Recently, NASA and ESA released the most detailed image yet of Andromeda, our closest galactic neighbor at 2.5 million light years away. Andromeda—which is expected to collide and merge with our own Milky Way galaxy in about four billion years—is estimated to contain a trillion stars. By comparison, our galaxy contains about 300 billion stars.

But numbers that big are a bit meaningless. Sometimes it takes an image like this one to really hammer the point home. You can zoom in and out with their interactive tool—but we suggest you check out the below video tour instead.

If this doesn’t blow your mind, nothing will.

Millions and millions of suns scattered like grains of sand, each one a system of dust and maybe planets like our own. And as the video scans into the galactic center—the sheer number of stars overwhelms the darkness. A fabric of light.

The image, taken by the Hubble telescope, uses 1.5 billion pixels to reveal about 100 million stars—a ten thousandth of the stars in the whole galaxy. It shows the startling scale of just our local neighborhood in the universe, and may be one of the most awe-inspiring images produced from the almost 25 years of service by the space telescope.

Of course, Hubble's iconic Deep Field series is in the running too (perhaps number one all time).

The Hubble Deep Field reveals thousands of galaxies in a tiny patch of featureless sky.
The Hubble Deep Field reveals thousands of galaxies in a tiny patch of featureless sky.

While the Andromeda image gives us an idea of galactic scale, the Deep Field images gave us a sense of the scale of the universe. The Deep Field revealed thousands of galaxies in a tiny, completely dark sliver of sky about 1/30th the circumference of the Moon.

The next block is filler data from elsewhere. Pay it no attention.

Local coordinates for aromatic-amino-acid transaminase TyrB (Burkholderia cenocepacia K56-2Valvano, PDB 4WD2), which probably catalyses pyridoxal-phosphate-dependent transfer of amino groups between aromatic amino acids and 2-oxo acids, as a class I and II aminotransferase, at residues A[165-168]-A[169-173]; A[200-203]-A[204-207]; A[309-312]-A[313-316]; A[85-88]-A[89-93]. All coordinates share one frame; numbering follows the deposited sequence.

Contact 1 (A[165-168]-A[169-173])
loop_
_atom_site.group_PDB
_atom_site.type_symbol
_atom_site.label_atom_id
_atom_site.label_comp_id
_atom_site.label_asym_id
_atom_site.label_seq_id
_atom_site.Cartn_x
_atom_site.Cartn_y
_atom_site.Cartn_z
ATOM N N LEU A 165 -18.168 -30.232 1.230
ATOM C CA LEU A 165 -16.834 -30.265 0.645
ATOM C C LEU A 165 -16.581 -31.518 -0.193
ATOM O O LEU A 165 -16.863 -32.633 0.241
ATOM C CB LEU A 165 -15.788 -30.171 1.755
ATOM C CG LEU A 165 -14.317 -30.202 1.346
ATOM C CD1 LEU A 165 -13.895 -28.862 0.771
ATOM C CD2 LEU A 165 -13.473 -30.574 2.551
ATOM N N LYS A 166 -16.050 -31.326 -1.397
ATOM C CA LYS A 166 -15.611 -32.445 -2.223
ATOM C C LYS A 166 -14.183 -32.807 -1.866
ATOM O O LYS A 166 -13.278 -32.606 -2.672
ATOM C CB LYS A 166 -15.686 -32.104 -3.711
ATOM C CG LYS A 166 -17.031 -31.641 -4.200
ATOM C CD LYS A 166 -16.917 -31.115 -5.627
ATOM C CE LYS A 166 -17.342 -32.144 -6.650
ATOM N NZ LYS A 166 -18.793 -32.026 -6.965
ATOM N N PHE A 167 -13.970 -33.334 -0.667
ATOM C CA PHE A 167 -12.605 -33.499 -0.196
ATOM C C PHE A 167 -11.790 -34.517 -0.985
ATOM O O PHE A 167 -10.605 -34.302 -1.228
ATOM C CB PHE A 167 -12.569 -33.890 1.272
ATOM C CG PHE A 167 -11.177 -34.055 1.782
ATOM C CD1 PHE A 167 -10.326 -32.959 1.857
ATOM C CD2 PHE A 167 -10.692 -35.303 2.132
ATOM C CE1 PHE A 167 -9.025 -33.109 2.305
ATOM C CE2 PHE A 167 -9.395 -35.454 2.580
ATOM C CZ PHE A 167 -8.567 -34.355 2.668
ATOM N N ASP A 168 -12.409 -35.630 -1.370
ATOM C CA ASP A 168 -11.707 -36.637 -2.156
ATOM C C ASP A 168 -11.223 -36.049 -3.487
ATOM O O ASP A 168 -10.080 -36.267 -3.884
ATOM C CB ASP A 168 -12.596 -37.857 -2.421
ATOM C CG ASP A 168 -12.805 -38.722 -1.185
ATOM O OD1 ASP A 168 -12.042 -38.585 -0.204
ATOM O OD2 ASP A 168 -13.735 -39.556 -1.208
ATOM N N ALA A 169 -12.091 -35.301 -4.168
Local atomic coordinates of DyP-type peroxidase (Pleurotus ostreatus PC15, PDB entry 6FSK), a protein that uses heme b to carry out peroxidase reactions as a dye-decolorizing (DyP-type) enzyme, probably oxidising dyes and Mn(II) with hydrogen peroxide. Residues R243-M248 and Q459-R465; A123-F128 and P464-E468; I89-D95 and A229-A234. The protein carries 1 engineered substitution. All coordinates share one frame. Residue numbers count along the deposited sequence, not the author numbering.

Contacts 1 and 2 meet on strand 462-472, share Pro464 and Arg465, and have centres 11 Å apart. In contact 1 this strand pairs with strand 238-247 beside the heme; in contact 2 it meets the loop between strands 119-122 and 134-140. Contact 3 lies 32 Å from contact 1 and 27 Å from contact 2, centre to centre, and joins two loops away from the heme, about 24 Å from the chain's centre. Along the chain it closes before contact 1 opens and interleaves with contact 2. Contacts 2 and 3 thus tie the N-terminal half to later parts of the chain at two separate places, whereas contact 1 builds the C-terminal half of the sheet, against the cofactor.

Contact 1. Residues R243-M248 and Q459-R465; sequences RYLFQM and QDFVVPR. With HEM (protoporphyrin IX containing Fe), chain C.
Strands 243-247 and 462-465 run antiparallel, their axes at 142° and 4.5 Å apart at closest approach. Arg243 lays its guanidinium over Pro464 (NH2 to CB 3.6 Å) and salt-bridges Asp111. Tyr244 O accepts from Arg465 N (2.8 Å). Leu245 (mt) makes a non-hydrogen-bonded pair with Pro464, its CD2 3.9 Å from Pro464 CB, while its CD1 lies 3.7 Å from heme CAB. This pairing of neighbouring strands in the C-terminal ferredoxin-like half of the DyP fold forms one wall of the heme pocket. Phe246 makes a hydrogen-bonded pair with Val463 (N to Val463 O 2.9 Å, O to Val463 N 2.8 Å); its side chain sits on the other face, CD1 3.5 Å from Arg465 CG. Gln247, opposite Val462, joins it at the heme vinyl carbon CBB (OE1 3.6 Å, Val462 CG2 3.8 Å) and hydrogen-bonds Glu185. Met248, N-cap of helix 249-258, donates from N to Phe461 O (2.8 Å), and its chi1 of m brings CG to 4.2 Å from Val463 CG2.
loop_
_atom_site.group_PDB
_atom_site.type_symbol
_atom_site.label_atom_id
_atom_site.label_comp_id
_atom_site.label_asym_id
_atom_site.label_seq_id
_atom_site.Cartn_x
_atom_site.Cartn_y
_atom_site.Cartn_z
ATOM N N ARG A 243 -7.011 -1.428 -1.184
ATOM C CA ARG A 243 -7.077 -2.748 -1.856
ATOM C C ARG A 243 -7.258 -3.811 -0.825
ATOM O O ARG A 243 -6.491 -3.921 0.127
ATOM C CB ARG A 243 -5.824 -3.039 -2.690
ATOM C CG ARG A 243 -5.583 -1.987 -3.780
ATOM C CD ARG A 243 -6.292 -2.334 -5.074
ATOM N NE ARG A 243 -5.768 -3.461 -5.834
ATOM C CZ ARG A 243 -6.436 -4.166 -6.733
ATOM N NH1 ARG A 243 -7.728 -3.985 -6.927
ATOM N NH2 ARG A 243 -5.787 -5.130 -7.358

It’s estimated there are over 100 billion galaxies in the universe. So, hundreds of billions of stars in a galaxy—and a hundred billion galaxies. It’s a humbling perspective as significant as Copernicus putting the Sun at the center of the solar system or Carl Sagan's pale blue dot.

The next generation James Webb Space Telescope, is scheduled for launch in 2018 and is expected to give us an even better view of deep space. A side-by-side comparison of the two primary mirrors shows that the collecting area of the James Webb telescope is over five times bigger than that of Hubble.

A portion of the James Webb telescope takes shape.
The first six of 18 segments in the James Webb space telescope's primary mirror take shape.

The James Webb will primarily collect images in the infrared instead of the visible spectrum. This will allow us to see the earliest stars and galaxies, whose light is red-shifted as it travels over enormous distances to reach us. What’s more, infrared light can more easily penetrate the clouds of gas and dust it inevitably must travel through.

As we await the James Webb telescope, it's unclear how much longer Hubble will remain functional. NASA has no more plans to send humans to the telescope, even if it needs servicing (the last manned mission was in 2009). Even if NASA will develop robots capable of running an unmanned servicing mission in the near future, the cost might still make it prohibitive.

Nonetheless, Hubble has given us more than enough to chew on. Though it may not have the immediate urgency of Elon Musk’s call to Mars—scaling our universe is an important function of these technological wonders orbiting overhead.

Article written with contributions from Jason Dorrier.

Image Credit: NASA and ESA (Andromeda Galaxy, Hubble Ultra Deep Field, James Webb Space Telescope)